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Postcards from 100 years ago

 

 

 

 Landmark Buildings

Theatre Royal,    South Head Lighthouse,    Criterion Theatre

Commonwealth Bank Building,    Lands Dept.   Colonial Secretary's Office

Metropole Hotel,            Australia Club,    Marcus Clark

 

  

 

426 Castlereagh Street -Theatre Royal -Hotel Australia

Castlereagh Street -Theatre Royal -Hotel Australia

424 South Head LighthouseSouth Head Lighthouse

Waiting for Matinee - Criterion Theatre

408 Criterion Theatre

The intersection of Park and Pitt Streets Sydney has a colourful history. In the 1860s the South East Corner was occupied by a poetical basket maker. He used his skills to make rhyming advertisements to attract customers. Twenty years later this corner became the home of one of Sydney’s most famous theatres, the Criterion or ‘Cri’.

The theatre had a neo renaissance exterior designed by architect George R Johnson. Johnson built the theatre for proprietor John Solomons in 1886.All that remains to remind Sydney of that proud old traditional theatre is a hotel. The Criterion Hotel stands where it always stood, but its next door neighbour is a traffic filled street rather than its old partner, the Criterion Theatre.
In 1935,it was announced that the Criterion theatre was to be demolished to facilitate the widening of Park Street. The increasing use of cars necessitated the upgrade of the city’s roads.

The closing date was set for 13th July 1935. (This postcard was posted to Algeria)

 393 Commonwealth Bank Building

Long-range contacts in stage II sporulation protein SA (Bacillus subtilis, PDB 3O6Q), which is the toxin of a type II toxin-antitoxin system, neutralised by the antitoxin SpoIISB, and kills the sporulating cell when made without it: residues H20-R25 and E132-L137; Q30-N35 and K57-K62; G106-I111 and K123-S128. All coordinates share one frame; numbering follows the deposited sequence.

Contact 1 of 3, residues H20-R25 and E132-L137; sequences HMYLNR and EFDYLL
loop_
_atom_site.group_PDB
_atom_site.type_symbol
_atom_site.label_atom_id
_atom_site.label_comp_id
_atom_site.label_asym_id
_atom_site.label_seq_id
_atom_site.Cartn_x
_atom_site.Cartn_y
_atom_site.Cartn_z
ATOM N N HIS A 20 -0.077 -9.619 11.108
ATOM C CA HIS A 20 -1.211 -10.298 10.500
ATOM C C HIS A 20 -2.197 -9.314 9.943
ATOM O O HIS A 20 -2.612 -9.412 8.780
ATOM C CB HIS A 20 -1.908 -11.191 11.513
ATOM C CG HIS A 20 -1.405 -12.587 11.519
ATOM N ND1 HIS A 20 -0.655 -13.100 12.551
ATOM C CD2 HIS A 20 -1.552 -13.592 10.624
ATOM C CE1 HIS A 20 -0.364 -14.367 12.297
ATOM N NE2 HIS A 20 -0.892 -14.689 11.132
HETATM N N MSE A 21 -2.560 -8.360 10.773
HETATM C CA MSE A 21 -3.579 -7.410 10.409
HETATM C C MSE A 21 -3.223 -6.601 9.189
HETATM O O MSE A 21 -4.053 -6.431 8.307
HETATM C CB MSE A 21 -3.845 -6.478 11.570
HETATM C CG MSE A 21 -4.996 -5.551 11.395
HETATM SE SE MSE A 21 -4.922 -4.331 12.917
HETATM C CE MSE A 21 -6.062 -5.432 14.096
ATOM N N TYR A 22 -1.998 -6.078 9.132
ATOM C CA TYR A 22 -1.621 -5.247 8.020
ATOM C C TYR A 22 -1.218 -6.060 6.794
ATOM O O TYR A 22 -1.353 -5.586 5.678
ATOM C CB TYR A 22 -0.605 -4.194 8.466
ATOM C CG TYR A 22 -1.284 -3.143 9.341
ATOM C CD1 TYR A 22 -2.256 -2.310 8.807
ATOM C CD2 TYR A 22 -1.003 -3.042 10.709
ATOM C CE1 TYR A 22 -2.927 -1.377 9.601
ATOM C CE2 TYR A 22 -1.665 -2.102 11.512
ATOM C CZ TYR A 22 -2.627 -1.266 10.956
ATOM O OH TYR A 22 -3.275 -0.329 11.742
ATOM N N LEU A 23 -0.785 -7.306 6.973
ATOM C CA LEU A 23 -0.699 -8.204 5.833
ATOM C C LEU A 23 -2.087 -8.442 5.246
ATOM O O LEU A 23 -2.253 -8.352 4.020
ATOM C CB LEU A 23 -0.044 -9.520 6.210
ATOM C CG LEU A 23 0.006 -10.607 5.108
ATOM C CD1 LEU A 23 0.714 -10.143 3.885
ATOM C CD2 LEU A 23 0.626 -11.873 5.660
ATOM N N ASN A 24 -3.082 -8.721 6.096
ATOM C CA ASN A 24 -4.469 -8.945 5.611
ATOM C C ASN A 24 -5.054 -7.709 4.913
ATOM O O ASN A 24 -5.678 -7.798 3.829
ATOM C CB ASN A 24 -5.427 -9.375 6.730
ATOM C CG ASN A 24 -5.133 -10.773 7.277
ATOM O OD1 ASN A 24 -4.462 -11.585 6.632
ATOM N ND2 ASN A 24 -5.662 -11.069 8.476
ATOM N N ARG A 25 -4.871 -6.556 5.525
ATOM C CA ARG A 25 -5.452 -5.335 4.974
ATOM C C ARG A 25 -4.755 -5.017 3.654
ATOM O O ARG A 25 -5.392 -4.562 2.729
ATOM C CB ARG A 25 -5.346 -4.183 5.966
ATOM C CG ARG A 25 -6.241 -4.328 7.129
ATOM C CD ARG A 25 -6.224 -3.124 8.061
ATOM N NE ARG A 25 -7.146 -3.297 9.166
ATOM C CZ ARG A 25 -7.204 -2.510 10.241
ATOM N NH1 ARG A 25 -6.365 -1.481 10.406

Commonwealth Bank Building - Sydney

 

 374 Lands Department Building

 Lands Department

 

325 Colonial Secretarys Office

 

 

 

 Colonial Secretary's Office

 

 

 

 

 

325 Colonial Secretary

 

Hotel Metropole

The Hotel Metropole, with frontages on Young, Bent and Phillip streets, was built by the Australian Coffee Palace Company at a cost of 150,000 pounds and opened on the 14th of January, 1890. At the opening ceremony, Mr McBean, chairman of the company, declared it ‘a splendid establishment’ and Mayor Burdekin described the architecture, by Hennessy and Sheerin, as magnificent.

he Hotel Metropole closed in 1969 and was demolished soon afterwards.

303 Hotel Metropole

 

 

 

Australia Club in the Domain

The Australian Club is a private club founded in 1838 and located in Sydney at 165 Macquarie Street. Its membership is men-only and it's the oldest gentlemen's club in the southern hemisphere. It enjoys reciprocal arrangements with other clubs of its type including; the Melbourne Club, Boodle's and Brooks’s in London, the Pacific-Union Club in San Francisco, California Club in Los Angeles, Union Club and Knickerbocker Club of New York City and the Somerset Club in Boston. 

250 Australian Club

Milton Terrace

Location: 1-19 Lower Fort Street, Millers Point, NSW 2000:  Constructed: 1880 - 1882

Grand three storey, five bedroom, Victorian Italianate terrace with basement - one of ten in a row. Decorative facade with large incised motifs and iron lace. Verandah infill on second storey, deep projecting parapet, and spear fence enclosing small front garden. Storeys: 3 Construction: Painted rendered masonry, corrugated galvanised iron roof. Timber and cast iron balcony. Spear fence cast iron. Style: Victorian Italianate
One of the finest remaining large scale Victorian residences in terrace form in Sydney. Superbly sited facing Dawes Point Park, it ably complements the other early terraces adjoining in Lower Fort Street. Thus serving to create one of the most notable nineteenth century residential streetscapes in Australia.